British designer Lee Broom is celebrating his studio’s 10th anniversary with a brutalism-inspired grandfather clock, which he will launch during this year’s Milan design week.
The Time Machine grandfather clock is made from a monolithic block of Carrara marble – a material the designer’s studio has become known for over the past decade.
It will be produced in a limited-edition run of 10 pieces – representative of the 10 years Broom’s studio has been around – and each clock will feature a plaque noting the edition number.
Broom decided a clock was the right sentiment to celebrate his studio’s tenth anniversary as they are “synonymous with the commemoration of a significant passage of time”.
“I’ve always wanted to design a grandfather clock,” he said. “My grandparents had one in their home and I was always fascinated by its majestic appearance and its intricate mechanisms.”
“It was important for me to create something contemporary that was very opposite to the traditionalism usually associated with grandfather clocks, so I started to look at a more modernist silhouette, creating very faceted angles and straight lines, similar to that of brutalist architecture.”
The Time Machine incorporates a traditional clock mechanism, which has been modified by Broom so that it only uses one central weight as opposed to two.
The weight, hands and pendulum are all handmade from polished solid brass, with the spherical shape of the pendulum designed to contrast with the triangular prismatic weight.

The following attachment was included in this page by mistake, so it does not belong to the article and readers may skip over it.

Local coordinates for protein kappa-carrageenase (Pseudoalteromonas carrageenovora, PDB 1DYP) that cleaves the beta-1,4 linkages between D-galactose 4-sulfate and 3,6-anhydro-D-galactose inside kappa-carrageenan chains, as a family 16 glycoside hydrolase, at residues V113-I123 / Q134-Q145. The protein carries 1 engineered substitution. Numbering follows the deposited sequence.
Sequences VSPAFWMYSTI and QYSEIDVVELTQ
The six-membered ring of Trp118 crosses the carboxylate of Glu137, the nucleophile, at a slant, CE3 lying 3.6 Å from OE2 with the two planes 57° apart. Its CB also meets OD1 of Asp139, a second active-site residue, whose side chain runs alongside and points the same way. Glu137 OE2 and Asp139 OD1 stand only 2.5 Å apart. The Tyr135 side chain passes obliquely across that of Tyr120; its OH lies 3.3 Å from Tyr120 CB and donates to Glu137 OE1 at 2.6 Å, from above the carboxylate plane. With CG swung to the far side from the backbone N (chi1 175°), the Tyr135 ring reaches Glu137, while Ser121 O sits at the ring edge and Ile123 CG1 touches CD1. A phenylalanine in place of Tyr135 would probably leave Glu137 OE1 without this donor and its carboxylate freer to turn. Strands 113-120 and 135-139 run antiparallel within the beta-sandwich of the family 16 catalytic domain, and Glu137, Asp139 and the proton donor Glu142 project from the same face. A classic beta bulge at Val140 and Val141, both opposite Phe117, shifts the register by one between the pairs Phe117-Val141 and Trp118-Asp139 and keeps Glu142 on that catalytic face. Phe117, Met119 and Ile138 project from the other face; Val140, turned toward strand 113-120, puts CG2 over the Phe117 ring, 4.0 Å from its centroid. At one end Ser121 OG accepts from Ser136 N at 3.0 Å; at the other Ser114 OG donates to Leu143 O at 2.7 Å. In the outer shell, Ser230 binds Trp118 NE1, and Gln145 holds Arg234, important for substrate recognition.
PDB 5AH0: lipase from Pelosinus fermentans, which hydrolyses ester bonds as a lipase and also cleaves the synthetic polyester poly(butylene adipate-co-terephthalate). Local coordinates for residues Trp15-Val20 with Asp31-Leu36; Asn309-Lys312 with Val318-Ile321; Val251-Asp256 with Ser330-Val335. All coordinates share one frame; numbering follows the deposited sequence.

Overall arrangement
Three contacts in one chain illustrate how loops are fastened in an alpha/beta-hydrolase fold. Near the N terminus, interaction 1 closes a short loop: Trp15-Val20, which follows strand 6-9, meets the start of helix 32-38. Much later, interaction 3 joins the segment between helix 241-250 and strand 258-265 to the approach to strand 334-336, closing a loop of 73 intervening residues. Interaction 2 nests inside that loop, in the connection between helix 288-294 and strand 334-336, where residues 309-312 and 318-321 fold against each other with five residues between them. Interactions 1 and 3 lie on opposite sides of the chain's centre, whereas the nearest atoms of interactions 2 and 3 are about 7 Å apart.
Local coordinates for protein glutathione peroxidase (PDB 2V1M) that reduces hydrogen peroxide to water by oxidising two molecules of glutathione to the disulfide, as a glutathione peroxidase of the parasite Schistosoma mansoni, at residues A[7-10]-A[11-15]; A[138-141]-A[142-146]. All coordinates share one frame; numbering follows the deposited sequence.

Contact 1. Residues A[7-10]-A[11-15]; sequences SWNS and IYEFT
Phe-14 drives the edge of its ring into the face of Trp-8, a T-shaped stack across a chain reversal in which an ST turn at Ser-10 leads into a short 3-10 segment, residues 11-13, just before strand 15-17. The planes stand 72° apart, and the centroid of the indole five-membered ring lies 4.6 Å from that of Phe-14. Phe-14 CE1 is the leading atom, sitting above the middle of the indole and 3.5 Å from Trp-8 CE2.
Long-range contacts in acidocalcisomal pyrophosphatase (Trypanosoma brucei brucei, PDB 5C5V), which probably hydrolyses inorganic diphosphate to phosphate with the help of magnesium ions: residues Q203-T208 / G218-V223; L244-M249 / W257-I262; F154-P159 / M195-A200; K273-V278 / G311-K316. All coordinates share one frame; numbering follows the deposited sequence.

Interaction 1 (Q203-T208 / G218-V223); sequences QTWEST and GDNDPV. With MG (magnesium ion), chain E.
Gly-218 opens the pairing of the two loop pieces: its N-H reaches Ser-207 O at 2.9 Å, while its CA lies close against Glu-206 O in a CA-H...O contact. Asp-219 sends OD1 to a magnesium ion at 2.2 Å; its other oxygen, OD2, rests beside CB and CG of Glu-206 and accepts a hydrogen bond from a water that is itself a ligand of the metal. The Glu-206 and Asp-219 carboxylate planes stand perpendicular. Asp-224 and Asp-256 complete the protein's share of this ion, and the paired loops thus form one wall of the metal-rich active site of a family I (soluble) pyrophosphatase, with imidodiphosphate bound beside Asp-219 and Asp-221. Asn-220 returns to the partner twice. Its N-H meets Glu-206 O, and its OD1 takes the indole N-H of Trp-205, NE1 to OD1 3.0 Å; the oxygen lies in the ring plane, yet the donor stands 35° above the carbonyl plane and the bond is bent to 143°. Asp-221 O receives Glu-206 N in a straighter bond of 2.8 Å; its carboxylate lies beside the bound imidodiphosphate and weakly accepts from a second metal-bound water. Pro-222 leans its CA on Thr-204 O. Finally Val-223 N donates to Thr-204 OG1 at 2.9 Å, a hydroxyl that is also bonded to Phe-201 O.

“For the brassware I wanted to include themes I’ve explored in recent collections around balance, form and pivots and the brass is again a material I have worked with on collections over the past ten years,” said Broom.
The Time Machine clock will be presented at this year’s Milan design week in April, at an installation of the same name.
Broom set up his own design label in 2007. As well as numerous collections of furniture and lighting, he has also completed a variety of retail, hospitality and residential interiors, including a personal shopping suite for Topman and a prostitution-themed restaurant.
Most recently, he created a collection of ceramics for British luxury brand Wedgwood featuring monochrome stripes and colourful detailing reminiscent of postmodernist design.